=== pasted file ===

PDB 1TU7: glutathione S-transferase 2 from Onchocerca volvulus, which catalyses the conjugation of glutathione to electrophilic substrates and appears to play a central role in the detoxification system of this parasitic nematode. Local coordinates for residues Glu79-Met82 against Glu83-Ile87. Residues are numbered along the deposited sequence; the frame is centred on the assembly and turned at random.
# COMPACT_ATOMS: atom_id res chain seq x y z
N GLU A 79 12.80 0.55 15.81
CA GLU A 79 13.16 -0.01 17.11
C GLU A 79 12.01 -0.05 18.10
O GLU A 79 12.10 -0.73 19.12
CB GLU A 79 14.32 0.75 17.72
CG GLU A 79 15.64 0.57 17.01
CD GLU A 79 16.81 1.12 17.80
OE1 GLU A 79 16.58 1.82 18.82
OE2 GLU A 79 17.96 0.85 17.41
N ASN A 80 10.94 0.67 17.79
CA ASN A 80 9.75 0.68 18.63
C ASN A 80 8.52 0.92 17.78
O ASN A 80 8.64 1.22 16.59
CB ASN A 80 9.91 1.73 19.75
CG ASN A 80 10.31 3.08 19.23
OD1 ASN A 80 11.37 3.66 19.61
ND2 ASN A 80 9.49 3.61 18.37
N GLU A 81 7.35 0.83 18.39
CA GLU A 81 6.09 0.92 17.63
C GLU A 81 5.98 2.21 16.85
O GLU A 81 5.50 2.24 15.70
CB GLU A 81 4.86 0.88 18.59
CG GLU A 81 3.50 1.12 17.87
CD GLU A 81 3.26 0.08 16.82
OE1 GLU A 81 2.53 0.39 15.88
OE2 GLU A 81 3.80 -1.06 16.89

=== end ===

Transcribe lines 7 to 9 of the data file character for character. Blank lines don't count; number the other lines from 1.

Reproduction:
CB GLU A 79 14.32 0.75 17.72
CG GLU A 79 15.64 0.57 17.01
CD GLU A 79 16.81 1.12 17.80